Hello, I’m home! So far I’m feeling completely unable to adjust to normal life, so I thought I’d write a bit about my summer school experience, in order to delay the moment when I’m going to have to get back to Proper Work and admit that the whole thing is actually over.
When I try and explain BCLT Summer School to other people, I usually refer to it as Literary Translation Summer Camp. It’s just got that summer-camp feeling to it, where everything is super-intense, every day is packed full of stuff, everybody else there is either super-brilliant or super-irritating or both, you stay up late every night (especially on the last night) talking for hours, and when you get back home you almost don’t want to tell people about it because they just won’t understand how great it was. If you are reading this and you are (or want to be) a literary translator, you should apply for the 2014 summer school. Just do it. You won’t regret it, and it might even change your life.
The Japanese workshop was one of six language workshops (the others this year were Portuguese, Finland-Swedish, Spanish, Norwegian and German), with up to ten participants in each. Ours was led by translator, poet, associate professor and all-round good egg Jeffrey Angles, and our text was スタッキング可能 (Stakkingu-kanou, Stackable) by brilliant, experimental young author Matsuda Aoko. It was a fascinating text with lots to unpack, which is ideal for this sort of thing, and we spent four and a half very happy days pulling it apart and trying to put it back together in English. We translated in small groups before coming together in a larger group to edit our text, arguing over almost every word. Everybody says they hate consensus translations – because they’re bland, because they’re impersonal, because the process of getting to consensus can be so hard on the ego – but they’re a brilliant way of finding out more about your own way of translating, and of learning that every single other translator has their own, very different, way of doing things. Arguments started out passionate and then gradually subsided as the participants lost interest at different rates, which was an interesting way of learning what different people considered most important in a translation. Some would take an unmoveable stand over sentence structure or punctuation; others were quite happy to concede those points, but would be more vocal about word choice and get into lengthy arguments over the nuances of near-synonyms. Some had an opinion on everything, while others spoke up only when they felt really strongly about something (I was in the former camp. Don’t pretend you’re surprised :p ). Miraculously, we ended up with a text most of us were mostly happy with, which we presented to the rest of the summer school on the last afternoon, to much laughter and applause.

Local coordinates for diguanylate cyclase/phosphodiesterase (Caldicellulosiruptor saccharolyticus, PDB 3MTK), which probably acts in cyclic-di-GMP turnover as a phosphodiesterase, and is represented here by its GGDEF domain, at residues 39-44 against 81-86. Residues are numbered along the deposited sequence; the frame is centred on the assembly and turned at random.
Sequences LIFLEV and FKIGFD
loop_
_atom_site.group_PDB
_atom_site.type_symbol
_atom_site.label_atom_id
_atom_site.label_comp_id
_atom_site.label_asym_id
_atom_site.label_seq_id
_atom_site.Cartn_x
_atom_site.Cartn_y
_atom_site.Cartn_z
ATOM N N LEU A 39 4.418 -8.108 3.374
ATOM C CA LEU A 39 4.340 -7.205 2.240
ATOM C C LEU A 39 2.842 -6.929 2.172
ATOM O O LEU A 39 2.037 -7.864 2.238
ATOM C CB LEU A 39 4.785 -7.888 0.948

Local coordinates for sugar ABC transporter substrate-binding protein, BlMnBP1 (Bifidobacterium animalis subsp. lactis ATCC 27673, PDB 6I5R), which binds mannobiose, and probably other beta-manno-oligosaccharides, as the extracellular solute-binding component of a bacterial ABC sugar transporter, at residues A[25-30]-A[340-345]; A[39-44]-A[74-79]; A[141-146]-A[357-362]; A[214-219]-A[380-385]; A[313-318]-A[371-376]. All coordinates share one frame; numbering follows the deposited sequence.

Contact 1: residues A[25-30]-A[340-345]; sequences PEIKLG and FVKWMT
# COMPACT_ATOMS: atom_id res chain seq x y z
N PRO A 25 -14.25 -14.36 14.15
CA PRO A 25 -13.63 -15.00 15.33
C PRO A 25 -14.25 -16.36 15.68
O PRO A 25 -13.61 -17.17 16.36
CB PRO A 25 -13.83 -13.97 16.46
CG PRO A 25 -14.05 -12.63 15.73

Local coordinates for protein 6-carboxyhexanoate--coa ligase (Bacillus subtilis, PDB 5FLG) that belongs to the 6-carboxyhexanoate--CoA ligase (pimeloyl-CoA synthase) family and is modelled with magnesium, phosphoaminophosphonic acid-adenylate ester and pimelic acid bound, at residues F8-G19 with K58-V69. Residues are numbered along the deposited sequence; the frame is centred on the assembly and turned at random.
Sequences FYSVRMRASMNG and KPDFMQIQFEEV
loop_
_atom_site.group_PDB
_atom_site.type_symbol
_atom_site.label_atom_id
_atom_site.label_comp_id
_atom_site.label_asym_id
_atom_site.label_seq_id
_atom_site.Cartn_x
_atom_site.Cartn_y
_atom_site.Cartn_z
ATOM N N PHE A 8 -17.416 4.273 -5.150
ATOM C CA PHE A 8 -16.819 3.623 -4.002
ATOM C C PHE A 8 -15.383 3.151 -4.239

The translations were the main exercise of the week, but there was so much else going on as well – there was a panel discussion every afternoon, and this year we had visiting editors dropping in to our workshops as well. I found the editors’ contributions particularly interesting, especially on our fourth day of staring at the same piece of text. We had visits from Susan Harris from Words Without Borders and Ra Page from Comma Press at different points, and both helped us to see the text with fresh eyes and think more about how it would come across to a reader in English, with no access to the original Japanese.
In the end, though, as with every summer camp, the thing that made it really special was the people I shared it with. I’d been lucky enough to work with most of the other participants before (either at Summer School 2011 or at the translation masterclass in April), and was really looking forward to working with them again, and I met some fantastic new people as well. Jeffrey was an excellent workshop leader, who managed to keep the translation moving while still giving us plenty of time to argue over minutiae, and remain good-natured throughout. And Matsuda Aoko, our author, was a joy to work with – genuinely interested in watching the process of translation, and touched that we were giving so much attention to her work. She’s actually a translator herself, so she understood why everything was so incredibly important to us (we also discussed some of the problems she was having with the work she’s currently translating into Japanese, which was super-interesting). And she spent a lot of time with us outside the classroom, so that the gap between The Author and the participants gradually disappeared, and she became just another one of the great people I sat with at dinner and talked to until midnight on the steps outside the student union bar.
In all, Summer School 2013 was an amazing experience, and I’m so grateful to the folks at BCLT for organising it and for making sure it all ran smoothly. I feel I have a lot more to write about, so there will probably be a few more summer-school-inspired blogposts appearing here over the next couple of weeks. If you’re looking for a more polished and coherent take on the whole thing, a post by my fellow participant Morgan Giles will be appearing on the Free Word blog next week. For now, I have short-story research to do, a dissertation to write, an evening shift at the bookshop…oh, and I should probably make some food at some point.
Thanks for a great week, everybody.